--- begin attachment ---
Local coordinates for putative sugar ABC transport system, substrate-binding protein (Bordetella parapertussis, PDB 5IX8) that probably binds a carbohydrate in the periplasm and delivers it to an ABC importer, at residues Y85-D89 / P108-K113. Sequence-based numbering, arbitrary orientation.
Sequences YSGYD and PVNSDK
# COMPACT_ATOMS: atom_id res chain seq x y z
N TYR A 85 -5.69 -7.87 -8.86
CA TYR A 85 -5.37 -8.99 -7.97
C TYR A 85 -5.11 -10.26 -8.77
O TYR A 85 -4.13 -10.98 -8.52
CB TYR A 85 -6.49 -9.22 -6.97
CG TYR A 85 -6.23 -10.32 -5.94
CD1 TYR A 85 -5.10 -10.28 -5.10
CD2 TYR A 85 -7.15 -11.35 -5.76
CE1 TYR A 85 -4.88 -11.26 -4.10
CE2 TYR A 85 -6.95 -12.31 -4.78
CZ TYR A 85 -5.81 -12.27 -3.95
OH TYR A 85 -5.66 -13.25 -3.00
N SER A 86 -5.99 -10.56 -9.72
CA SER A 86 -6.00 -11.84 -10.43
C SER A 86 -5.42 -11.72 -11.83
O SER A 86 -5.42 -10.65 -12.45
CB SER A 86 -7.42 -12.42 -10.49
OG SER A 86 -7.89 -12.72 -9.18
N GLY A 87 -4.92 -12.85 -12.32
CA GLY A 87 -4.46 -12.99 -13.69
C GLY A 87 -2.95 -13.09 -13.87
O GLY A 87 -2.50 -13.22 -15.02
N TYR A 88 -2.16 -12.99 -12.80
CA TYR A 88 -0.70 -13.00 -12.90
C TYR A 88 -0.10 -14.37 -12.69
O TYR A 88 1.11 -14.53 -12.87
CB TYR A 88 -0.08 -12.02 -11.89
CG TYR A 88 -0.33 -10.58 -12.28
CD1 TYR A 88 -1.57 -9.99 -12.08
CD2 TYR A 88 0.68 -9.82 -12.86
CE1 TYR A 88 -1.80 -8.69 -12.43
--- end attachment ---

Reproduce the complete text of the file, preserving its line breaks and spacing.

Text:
Local coordinates for putative sugar ABC transport system, substrate-binding protein (Bordetella parapertussis, PDB 5IX8) that probably binds a carbohydrate in the periplasm and delivers it to an ABC importer, at residues Y85-D89 / P108-K113. Sequence-based numbering, arbitrary orientation.
Sequences YSGYD and PVNSDK
# COMPACT_ATOMS: atom_id res chain seq x y z
N TYR A 85 -5.69 -7.87 -8.86
CA TYR A 85 -5.37 -8.99 -7.97
C TYR A 85 -5.11 -10.26 -8.77
O TYR A 85 -4.13 -10.98 -8.52
CB TYR A 85 -6.49 -9.22 -6.97
CG TYR A 85 -6.23 -10.32 -5.94
CD1 TYR A 85 -5.10 -10.28 -5.10
CD2 TYR A 85 -7.15 -11.35 -5.76
CE1 TYR A 85 -4.88 -11.26 -4.10
CE2 TYR A 85 -6.95 -12.31 -4.78
CZ TYR A 85 -5.81 -12.27 -3.95
OH TYR A 85 -5.66 -13.25 -3.00
N SER A 86 -5.99 -10.56 -9.72
CA SER A 86 -6.00 -11.84 -10.43
C SER A 86 -5.42 -11.72 -11.83
O SER A 86 -5.42 -10.65 -12.45
CB SER A 86 -7.42 -12.42 -10.49
OG SER A 86 -7.89 -12.72 -9.18
N GLY A 87 -4.92 -12.85 -12.32
CA GLY A 87 -4.46 -12.99 -13.69
C GLY A 87 -2.95 -13.09 -13.87
O GLY A 87 -2.50 -13.22 -15.02
N TYR A 88 -2.16 -12.99 -12.80
CA TYR A 88 -0.70 -13.00 -12.90
C TYR A 88 -0.10 -14.37 -12.69
O TYR A 88 1.11 -14.53 -12.87
CB TYR A 88 -0.08 -12.02 -11.89
CG TYR A 88 -0.33 -10.58 -12.28
CD1 TYR A 88 -1.57 -9.99 -12.08
CD2 TYR A 88 0.68 -9.82 -12.86
CE1 TYR A 88 -1.80 -8.69 -12.43